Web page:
RER carriages are not compatible with Sydney as they are 112 metres for 5 carriage sets. Each carriage is about 22.4 metres in length and can supposedly hand 1300 passengers but this is mostly standing and not sitting. There is only 34 seats per carriage.
RER operates multiple formats on it's various lines: 3 door SD, 4 door SD (IIRC), 2 door DD like Sydney, and 3 door DD.
I'm taking this way too seriously, but this is how I see a NWRL extended suburban could (and in my view probably will) be implemented:
This is the 3 door DD design from RER Line A (busiest). 6 rows per deck, 4 decks per car for 24 rows of 3+1 & 3+2. It's better to have most of the seats facing the same way, as leg room can be provided beneath the seat in front, but that's not needed in Paris as it will be in Sydney.
For the NWRL it'd be 4 rows of 2+3 per deck as the car length is shorter, and the doors have to match the platform screens. There would also be fewer staircase platforms - as the trains will necessarily be shorter.
How much shorter? Can't tell. A Sydney DD now is 4400mm, the NWRL might need to be as short as 3800mm.
The train can be made shorter in various way, all of which have a cost trade off, usually in passenger comfort.A) Ceiling height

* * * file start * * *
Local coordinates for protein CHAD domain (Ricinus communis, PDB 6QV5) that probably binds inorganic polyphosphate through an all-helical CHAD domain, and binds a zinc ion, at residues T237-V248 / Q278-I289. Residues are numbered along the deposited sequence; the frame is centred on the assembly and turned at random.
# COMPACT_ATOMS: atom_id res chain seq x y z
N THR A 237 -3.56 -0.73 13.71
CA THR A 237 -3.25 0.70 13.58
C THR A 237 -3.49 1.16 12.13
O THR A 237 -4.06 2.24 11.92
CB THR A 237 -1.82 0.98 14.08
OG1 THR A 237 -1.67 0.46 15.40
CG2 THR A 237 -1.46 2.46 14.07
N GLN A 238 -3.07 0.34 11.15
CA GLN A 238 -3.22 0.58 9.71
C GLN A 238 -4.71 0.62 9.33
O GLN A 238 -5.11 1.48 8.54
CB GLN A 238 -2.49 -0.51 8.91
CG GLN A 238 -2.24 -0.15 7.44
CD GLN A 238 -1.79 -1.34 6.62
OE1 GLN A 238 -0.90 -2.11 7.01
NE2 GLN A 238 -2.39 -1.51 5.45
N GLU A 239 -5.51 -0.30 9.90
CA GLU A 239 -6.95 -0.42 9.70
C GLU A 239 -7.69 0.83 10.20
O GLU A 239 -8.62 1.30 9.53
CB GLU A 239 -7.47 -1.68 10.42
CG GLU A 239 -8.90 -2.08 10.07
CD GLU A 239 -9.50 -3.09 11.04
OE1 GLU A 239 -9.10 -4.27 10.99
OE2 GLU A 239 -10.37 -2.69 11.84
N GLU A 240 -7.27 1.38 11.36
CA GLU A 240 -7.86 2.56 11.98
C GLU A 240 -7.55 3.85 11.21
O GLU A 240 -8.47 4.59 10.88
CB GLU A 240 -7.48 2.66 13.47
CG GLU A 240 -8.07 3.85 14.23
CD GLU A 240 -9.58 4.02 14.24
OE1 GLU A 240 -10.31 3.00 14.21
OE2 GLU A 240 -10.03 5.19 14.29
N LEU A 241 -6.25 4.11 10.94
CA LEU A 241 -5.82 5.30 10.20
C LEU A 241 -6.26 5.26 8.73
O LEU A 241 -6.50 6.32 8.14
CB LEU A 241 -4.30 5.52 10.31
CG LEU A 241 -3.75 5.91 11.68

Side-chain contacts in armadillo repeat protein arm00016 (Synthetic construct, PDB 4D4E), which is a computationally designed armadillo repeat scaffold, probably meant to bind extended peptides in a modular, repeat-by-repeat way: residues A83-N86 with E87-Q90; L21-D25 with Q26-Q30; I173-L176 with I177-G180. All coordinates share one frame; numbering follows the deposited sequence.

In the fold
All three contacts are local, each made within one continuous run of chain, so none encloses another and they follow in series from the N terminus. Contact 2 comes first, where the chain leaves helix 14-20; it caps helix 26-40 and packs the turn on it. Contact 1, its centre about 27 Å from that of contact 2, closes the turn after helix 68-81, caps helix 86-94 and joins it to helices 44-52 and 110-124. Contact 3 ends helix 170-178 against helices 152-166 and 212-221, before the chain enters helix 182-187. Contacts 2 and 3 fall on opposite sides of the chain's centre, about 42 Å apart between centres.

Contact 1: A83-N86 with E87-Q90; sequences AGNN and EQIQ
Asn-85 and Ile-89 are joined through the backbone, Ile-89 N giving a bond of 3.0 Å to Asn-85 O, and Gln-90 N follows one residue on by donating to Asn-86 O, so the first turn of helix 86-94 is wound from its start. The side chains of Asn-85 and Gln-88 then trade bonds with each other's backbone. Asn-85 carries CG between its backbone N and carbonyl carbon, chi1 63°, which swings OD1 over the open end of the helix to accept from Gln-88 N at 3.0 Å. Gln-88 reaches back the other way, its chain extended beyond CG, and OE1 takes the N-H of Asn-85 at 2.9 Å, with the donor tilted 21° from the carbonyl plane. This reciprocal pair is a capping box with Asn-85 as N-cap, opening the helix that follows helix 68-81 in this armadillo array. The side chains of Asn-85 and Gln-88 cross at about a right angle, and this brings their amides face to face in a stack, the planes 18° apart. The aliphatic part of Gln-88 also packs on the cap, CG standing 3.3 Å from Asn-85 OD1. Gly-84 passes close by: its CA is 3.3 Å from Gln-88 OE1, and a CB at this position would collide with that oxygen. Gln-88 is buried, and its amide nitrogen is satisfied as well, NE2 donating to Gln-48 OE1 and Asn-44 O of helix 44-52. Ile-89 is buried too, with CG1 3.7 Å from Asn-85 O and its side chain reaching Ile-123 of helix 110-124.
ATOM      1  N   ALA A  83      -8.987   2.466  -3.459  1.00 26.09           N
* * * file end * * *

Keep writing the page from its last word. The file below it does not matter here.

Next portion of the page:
. The obvious one. I believe A is currently 1800mm or 5'11", just enough to ensure 6' tall men have to duck their heads. Reducing ceiling height further is great, as this distance counts twice! (Up to 50mm x 2 = 100mm)B) Allowable Clearances.
By stiffening up the suspension, more frequent track inspection and/or reducing top end allowable speed (oh my gosh, in Sydney?) the allowable clearances could be reduced from 150mm to 100mm safely. (Up to 100mm)C) Offset Standing and Seating Floor/Ceiling Positions.
This is a variant of the US "gallery car" design, where the top deck seats are at the height of overhead luggage racks, not the ceiling of the walkway. Note the (exaggerated) potential discomfort of the person in seat 5.
Like quiet carriages, in this #MeToo era we could have "Women Only" decks (a bit like India), and thus lower the ceiling height on that top deck even more!
If C could "comfortably" be as much as 300mm (most people are 400mm-450mm shorter seated than standing), but beyond that you'd be looking at 2+2 seating on the top deck.
Up to 400mm saved.D) Composite Materials.
Reducing the thickness of the floor and ceiling with carbon fibre/composites rather than steel construction. This will be needed anyway to reduce weight
to get up the 1:20s. (Up to 100mm). Adopting all of these measures to their maximum, you could reduce the height of a DD vehicle from 4400mm to 3700mm !!
Sydney has a long (and sorry) history of compromising passenger comfort and safety to comply with the evolved "standards". Don't think it can't happen, despite the best efforts of the Metro's designers!
BTW, I'd be curious to know the lateral dimensions of the NWRL Metro. It looks awfully narrow to me, though I was under the impression the system was speced to use the same lateral width, so when lines were converted they wouldn't need to rebuild *all* the stations